Come As You Are: The Surprising New Science That Will Transform Your Sex Life, by Emily Nagowski, Ph.D. (Yeah, I'm reading roughly a million other books right now, but I bought this intending to read it right away...almost exactly two years ago, if the receipt is to be believed. :P In any case, I finally picked it up off my nightstand and brought it along for the trip.) If you're interested in sociology and sexuality, this is a fascinating book - far more interesting than Future Sex, for all that it's more science-based than memoir. Nagowski's big reveal (er, spoilers? She talks about it in literally the first chapter) is the accelerator/brakes model of sexual arousal, where rather than an on/off switch, eroticism is mostly a matter of context. So we react sexually when there are enough turn-ons present in the environment (say, presence of an attractive partner, sounds/sights of other people having sex, relaxed and receptive mood) and relatively few turn-offs (say, crying children, an unappreciative audience, history of sexual trauma, general life stress); ergo what we think of as "sex drive" is really as much a question of what's going on in the person's immediate surroundings and in their life.

I have a lot of thoughts on this theory. Primarily, Nagowski seems to think it's mostly applicable to women, because their sexuality is socialized in a more complex way; that may be true, but I strongly suspect it's true for a lot of men too, if perhaps to a lesser degree. Similarly, I don't think it's only sex that utilizes this mechanism; laughter, say, is heavily context-dependent, as articulated in the benign violation theory of humor. And the sympathetic/parasympathetic nervous system works in a similar way to generate a whole host of responses to a range of different situations. So I'll be interested to see where she takes it.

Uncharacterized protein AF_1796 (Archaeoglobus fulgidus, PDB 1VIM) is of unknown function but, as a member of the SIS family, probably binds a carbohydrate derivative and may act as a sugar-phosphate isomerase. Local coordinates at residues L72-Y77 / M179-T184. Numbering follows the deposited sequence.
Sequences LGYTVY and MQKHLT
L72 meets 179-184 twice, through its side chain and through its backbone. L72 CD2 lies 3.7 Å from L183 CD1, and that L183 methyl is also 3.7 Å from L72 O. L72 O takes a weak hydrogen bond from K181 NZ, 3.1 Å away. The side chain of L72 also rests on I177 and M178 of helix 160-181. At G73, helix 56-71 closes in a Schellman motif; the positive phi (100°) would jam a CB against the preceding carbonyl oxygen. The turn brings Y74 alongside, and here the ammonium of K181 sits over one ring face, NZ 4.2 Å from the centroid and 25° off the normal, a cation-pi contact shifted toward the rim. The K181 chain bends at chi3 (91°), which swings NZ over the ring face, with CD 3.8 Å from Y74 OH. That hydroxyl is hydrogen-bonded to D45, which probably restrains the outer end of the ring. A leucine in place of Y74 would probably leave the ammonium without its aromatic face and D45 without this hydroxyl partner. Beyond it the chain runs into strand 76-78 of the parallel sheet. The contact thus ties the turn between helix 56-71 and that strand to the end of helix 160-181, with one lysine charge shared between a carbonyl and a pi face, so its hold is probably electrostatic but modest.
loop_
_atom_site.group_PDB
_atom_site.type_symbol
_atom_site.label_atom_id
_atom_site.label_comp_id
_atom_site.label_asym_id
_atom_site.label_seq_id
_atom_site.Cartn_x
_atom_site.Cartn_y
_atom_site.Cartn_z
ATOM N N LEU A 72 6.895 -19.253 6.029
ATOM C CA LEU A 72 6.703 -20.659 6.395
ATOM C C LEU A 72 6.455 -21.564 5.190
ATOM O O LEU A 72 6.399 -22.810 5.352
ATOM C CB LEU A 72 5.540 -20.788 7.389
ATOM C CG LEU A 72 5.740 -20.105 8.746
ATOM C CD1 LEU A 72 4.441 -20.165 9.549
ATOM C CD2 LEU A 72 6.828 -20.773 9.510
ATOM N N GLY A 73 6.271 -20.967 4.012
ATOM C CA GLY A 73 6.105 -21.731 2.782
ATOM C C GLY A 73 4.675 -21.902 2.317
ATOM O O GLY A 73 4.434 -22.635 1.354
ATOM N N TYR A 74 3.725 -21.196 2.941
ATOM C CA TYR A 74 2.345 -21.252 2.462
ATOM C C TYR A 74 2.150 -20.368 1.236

The Kissing Booth Girl and Other Stories, by AC Wise. I picked this up as part of the LGBTQ Humble Bundle (it doesn't count as buying new books if it's supporting a good cause, right??), and basically opened it up knowing nothing about it. It seems to be lyrical sci-fi stories with a queer bent; the worldbuilding's been a little scanty in the stories I've read so far, but the sheer human longing at the center of each has been strong and well-rendered enough to easily drive the plots forward.


What I plan to read next

Given that I currently have something like eight books on my currently-reading list, I think I'm going to be best served by finishing some of them before I start to plan more, haha.
missroserose: (Book Love)
Hello, fellow book-lovers! This morning I sent an email to the spa manager requesting a leave of absence. I've enjoyed working there and learned a lot, but it's pretty clear at this point that the job is requiring a far bigger investment of energy than I'm willing to give, especially with yoga teaching becoming more central in my life (and also providing an avenue for increased private bookings). It's a little scary, striking out on my own, and it may yet prove to be temporary, but it feels like the right thing to do. So here I go!

Meantime, in Booklandia...


What I've just finished reading